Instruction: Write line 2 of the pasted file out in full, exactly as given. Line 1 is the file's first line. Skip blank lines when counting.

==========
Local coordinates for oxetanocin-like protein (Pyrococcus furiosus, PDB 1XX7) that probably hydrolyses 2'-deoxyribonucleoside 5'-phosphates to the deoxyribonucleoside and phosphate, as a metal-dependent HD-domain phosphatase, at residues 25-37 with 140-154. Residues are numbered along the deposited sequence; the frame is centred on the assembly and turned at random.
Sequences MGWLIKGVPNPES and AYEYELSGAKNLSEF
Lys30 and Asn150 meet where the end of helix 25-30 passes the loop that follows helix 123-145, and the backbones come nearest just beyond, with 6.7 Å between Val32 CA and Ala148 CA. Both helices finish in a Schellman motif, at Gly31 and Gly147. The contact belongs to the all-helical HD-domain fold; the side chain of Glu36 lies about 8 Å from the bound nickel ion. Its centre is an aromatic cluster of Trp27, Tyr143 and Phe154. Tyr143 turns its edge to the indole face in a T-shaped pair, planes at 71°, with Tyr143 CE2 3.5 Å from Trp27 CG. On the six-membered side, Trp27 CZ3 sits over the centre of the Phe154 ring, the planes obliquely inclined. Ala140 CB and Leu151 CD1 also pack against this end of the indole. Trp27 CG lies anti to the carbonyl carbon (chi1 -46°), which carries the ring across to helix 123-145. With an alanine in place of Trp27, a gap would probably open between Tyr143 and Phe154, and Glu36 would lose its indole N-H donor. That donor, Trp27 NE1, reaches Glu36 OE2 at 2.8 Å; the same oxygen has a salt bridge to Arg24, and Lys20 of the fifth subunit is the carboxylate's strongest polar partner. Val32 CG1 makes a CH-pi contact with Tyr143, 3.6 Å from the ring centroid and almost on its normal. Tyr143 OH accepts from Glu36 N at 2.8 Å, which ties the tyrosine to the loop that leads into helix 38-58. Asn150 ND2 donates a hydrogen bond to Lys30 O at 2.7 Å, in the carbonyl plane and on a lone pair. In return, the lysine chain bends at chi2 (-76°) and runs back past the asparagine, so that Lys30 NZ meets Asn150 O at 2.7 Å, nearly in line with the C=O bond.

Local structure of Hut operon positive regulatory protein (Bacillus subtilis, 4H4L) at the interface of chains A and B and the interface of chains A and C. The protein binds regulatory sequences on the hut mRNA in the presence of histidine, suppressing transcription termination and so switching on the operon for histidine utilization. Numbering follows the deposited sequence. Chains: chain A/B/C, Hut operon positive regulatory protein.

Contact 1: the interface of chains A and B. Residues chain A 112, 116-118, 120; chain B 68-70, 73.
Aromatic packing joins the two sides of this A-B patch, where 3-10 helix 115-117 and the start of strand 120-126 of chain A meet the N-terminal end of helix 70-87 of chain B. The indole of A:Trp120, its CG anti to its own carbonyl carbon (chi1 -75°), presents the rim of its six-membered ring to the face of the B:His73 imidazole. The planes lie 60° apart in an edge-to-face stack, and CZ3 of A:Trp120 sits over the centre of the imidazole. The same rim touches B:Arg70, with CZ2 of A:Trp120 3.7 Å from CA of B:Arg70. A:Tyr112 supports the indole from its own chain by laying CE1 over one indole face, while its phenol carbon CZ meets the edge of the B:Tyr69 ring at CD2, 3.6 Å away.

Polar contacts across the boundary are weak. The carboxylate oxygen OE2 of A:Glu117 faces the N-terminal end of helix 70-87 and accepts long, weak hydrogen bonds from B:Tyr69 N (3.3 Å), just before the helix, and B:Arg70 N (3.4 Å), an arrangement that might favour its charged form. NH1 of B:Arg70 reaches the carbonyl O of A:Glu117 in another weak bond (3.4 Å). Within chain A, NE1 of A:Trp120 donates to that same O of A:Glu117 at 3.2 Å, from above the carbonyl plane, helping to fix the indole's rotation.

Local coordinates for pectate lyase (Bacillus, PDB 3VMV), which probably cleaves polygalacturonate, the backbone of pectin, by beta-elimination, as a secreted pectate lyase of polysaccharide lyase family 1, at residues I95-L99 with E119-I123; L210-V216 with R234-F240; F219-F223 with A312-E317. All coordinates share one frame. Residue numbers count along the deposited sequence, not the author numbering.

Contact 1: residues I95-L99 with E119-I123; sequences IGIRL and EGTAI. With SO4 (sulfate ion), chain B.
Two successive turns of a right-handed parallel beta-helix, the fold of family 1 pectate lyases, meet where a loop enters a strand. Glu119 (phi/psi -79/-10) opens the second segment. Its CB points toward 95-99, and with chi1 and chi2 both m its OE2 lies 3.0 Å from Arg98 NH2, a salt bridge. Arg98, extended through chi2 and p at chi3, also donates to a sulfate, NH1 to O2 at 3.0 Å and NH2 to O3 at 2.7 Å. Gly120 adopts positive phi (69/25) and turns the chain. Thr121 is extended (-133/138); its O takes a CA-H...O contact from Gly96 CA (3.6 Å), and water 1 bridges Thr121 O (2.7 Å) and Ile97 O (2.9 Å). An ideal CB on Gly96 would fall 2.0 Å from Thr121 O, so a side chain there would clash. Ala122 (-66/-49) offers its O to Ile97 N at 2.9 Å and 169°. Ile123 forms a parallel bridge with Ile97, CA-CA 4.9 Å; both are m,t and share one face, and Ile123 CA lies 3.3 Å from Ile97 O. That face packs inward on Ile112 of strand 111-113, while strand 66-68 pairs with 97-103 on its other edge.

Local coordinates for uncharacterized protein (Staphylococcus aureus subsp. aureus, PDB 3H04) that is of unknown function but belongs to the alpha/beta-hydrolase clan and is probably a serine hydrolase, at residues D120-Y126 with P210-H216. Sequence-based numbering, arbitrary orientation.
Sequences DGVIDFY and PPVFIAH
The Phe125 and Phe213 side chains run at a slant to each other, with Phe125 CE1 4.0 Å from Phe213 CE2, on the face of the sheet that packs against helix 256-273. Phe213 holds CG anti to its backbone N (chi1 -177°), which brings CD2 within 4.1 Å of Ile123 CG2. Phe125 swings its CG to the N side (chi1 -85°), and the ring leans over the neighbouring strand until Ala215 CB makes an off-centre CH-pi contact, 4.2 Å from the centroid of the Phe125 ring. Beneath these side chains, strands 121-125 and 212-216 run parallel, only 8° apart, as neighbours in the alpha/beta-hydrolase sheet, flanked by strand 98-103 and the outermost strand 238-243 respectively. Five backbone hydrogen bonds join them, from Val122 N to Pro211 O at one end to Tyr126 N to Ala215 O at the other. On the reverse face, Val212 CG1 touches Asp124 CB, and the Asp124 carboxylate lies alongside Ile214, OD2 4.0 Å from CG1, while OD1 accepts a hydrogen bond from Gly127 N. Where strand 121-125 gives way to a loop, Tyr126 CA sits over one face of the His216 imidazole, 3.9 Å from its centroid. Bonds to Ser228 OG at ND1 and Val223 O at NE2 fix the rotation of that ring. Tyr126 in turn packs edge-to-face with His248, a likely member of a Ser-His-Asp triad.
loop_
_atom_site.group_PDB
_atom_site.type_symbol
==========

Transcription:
Sequences MGWLIKGVPNPES and AYEYELSGAKNLSEF